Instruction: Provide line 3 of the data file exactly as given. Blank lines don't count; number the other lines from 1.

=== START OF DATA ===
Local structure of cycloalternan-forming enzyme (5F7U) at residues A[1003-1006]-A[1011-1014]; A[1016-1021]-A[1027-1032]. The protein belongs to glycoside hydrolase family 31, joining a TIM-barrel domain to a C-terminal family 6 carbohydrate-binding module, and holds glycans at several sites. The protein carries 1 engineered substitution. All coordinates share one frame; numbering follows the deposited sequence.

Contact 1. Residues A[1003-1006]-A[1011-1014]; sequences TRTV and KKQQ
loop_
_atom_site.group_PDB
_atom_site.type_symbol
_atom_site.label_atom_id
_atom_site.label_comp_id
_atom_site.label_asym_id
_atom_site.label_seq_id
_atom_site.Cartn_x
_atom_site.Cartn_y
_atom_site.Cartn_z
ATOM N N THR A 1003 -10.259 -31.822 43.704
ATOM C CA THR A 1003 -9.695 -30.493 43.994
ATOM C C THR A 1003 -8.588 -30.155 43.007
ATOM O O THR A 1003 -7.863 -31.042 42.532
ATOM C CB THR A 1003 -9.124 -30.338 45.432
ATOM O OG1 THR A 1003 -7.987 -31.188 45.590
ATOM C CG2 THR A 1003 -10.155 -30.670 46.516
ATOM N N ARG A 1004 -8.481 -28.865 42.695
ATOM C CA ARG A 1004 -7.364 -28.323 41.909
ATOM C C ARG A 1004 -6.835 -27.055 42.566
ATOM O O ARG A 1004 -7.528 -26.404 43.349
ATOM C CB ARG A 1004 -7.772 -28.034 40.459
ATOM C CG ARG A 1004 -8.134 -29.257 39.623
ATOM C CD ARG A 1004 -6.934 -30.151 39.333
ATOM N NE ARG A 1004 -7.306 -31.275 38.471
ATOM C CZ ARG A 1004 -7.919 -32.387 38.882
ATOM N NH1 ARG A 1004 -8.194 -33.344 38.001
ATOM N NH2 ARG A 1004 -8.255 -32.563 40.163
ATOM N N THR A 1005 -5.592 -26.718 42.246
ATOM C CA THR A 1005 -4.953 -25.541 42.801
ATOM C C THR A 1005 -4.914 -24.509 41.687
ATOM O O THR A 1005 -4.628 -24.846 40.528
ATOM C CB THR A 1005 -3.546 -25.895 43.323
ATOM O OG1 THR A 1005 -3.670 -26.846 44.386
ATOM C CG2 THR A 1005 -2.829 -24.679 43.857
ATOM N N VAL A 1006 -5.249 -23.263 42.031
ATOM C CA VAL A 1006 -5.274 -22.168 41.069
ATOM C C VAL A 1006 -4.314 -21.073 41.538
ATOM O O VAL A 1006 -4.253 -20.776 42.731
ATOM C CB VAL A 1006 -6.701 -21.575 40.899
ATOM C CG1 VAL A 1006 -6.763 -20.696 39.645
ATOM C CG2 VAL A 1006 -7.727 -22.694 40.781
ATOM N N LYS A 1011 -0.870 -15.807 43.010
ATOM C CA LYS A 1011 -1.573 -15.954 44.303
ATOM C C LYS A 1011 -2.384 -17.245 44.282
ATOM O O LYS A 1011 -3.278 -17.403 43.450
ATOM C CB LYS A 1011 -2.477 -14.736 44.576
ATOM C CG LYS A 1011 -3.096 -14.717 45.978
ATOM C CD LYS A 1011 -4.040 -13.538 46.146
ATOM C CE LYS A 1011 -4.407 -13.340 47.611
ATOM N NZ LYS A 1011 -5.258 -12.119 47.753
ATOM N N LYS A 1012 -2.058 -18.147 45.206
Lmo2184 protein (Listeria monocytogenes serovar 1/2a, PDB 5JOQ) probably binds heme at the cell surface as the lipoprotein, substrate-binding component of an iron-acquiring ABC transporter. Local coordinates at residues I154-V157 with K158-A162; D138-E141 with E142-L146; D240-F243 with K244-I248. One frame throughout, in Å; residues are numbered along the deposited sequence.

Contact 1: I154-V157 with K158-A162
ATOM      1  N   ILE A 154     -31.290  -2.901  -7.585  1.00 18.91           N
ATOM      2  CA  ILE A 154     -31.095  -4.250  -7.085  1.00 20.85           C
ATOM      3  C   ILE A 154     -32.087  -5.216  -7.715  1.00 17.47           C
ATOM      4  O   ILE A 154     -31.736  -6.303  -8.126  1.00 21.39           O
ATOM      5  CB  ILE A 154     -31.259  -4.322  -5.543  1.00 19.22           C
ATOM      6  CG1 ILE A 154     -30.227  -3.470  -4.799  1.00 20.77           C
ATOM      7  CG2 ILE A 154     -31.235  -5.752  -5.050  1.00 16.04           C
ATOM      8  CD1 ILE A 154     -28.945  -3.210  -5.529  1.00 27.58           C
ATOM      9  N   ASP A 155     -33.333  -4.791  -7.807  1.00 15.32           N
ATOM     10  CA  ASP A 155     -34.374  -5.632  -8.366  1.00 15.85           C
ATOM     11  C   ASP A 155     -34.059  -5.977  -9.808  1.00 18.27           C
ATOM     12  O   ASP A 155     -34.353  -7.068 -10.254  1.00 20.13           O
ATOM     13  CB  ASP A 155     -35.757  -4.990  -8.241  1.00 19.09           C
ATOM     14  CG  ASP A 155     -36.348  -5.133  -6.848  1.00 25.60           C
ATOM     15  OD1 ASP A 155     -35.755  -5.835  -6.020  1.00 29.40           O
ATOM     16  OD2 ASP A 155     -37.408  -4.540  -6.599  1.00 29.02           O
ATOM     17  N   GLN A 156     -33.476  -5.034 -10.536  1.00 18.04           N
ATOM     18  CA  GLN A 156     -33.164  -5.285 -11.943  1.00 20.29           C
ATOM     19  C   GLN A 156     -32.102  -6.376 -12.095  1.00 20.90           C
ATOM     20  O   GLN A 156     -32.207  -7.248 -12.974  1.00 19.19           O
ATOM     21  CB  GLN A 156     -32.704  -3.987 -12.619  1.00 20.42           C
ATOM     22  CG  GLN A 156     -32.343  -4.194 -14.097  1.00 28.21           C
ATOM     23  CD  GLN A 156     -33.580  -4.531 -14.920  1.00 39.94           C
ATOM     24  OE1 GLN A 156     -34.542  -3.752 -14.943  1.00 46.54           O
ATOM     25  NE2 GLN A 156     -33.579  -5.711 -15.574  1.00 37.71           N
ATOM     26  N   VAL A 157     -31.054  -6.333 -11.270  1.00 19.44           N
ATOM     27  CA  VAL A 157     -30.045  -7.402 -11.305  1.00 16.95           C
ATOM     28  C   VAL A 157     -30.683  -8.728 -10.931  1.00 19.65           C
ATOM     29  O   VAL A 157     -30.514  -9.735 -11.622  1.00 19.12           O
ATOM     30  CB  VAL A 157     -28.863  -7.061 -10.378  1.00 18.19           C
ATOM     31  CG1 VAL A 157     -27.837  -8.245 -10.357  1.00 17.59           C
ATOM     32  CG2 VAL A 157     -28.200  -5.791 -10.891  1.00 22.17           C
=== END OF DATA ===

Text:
loop_